2
$\begingroup$

I am trying to solve congruences of the form $$J_A \cdot a^e\equiv 1 \pmod n$$

where $n=pq$ for $p,q$ prime and $\gcd(e,\varphi(n))=\gcd(J_A,n)=1$

Solve for $a\in \mathbb{Z}$, in terms of $n,J_A$ and $e$.

I am using example from GQ signature scheme from the book Page 451.

Nota Bene: This is not a homework question. I am looking for a way to implement it.

$\endgroup$
  • $\begingroup$ What are $J_A$ and $e$? $\endgroup$ – orlp Jan 1 '14 at 17:46
  • $\begingroup$ Values of $J_A$ and $e$ are known. I am using example from GQ signature scheme from the book Page 451 cacr.uwaterloo.ca/hac/about/chap11.pdf $\endgroup$ – user5507 Jan 1 '14 at 17:54
  • 1
    $\begingroup$ So did you mean $J_Aa^e \equiv 1 \mod n$, with $n = pq$, $1 < J_A < n$, $0 < e < n, gcd(e, (p-1)(q-1)) = 1$, $gcd(J_A, n) = 1$ and $a \in \mathbb{Z}$? $\endgroup$ – orlp Jan 1 '14 at 17:58
  • $\begingroup$ Yes. It was my mistake $\endgroup$ – user5507 Jan 2 '14 at 1:19
4
$\begingroup$

$J_A \cdot a^e \: \equiv \: 1 \:\: \pmod{n} \;\;\;\;\; \iff \;\;\;\;\; a^e \: \equiv \;\; $$\operatorname{modinv}$$(J_A,\hspace{-0.02 in}n) \:\: \pmod{n}$

Since that is the RSA problem, the fastest known way to solve it is to factor $n$ which reveals $\lambda$$(n)$,
and then try $\;\;\; a \: = \: \operatorname{mod}\left(\hspace{-0.03 in}(\operatorname{modinv}(J_A,\hspace{-0.02 in}n))^{\operatorname{modinv}(e,\hspace{.02 in}\lambda(n))},n\hspace{-0.03 in}\right) \:\:\:\:$.

$\endgroup$
0
$\begingroup$

It seems that you are finding a way to solve the RSA assumption.

The RSA assumption says:

If for any probabilistic polynomial time adversary $\mathcal{A}$, that on input $N,e,R $, where $R\in_R \mathbb{Z}_N^*$, outputs $a$ such that $a^e \equiv R\pmod N$ is negligible in security parameter $n$.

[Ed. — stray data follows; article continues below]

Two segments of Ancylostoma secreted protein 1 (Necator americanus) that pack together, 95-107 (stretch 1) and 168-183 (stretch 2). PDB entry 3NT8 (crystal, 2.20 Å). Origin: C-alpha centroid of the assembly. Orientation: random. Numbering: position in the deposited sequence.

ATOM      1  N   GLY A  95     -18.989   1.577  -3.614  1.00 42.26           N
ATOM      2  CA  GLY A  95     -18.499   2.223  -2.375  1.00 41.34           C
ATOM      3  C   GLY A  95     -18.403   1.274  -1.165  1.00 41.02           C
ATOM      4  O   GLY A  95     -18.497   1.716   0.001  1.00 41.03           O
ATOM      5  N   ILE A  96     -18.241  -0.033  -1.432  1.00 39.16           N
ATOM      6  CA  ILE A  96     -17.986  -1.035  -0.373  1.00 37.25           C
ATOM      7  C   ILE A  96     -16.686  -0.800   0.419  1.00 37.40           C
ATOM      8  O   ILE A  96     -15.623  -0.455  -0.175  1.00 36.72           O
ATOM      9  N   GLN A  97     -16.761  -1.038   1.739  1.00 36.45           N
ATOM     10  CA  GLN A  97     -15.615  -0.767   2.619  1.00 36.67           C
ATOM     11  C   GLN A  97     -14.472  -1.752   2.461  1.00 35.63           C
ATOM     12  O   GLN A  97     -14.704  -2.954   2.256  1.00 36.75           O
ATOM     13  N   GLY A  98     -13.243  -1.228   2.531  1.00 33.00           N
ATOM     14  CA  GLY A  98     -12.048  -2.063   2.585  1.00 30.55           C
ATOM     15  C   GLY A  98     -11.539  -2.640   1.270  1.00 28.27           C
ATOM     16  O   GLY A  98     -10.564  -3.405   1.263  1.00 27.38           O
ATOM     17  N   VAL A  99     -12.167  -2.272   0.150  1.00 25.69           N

Using your way, $R\equiv J_A^{-1} \pmod N$. To solve $a$ is equivalent to solving $a \equiv R^d \pmod N$. So, if the RSA assumption holds, finding the $a$ is no easier than factoring $N$.

But there is a lemma about this:

Let $N,e,d$ be RSA parameters and $f$ be an integer relatively prime to $e$. There is an efficient procedure that given $N,e,f$ (but not $d$) and a value $(a^f)^d \pmod N$ computes $a^d \pmod N$

I'll give a short proof about this lemma:

Proof: from $gcd(e,f)=1$ we have $ve+uf=1$. Let $s=(a^f)^d$, then $\bar{s}=a^vs^u$ is the value we want. Because $\bar{s}^e=a^{ve+uf}=a $, hence $a^d \equiv \bar{s} \pmod N$.

So, my answer is: if you don't want to factor $N$, you can find this value $(a^f)^d \pmod N$ such that $gcd(e,f)=1$.

$\endgroup$
  • 3
    $\begingroup$ The RSA assumption is just that it's infeasible to find the a, which is logically independent $\hspace{1.15 in}$ of "finding the a is no easier than factoring N". $\;$ $\endgroup$ – user991 Jan 2 '14 at 4:09
  • 1
    $\begingroup$ And in fact the statement should be the other way around, namely "finding $a$ is no harder than factoring $N$". Then as an interesting side note you may say that this is the fastest known method, but it is by no means proven optimal. $\endgroup$ – orlp Jan 5 '14 at 13:30

Your Answer

By clicking “Post Your Answer”, you agree to our terms of service, privacy policy and cookie policy

Not the answer you're looking for? Browse other questions tagged or ask your own question.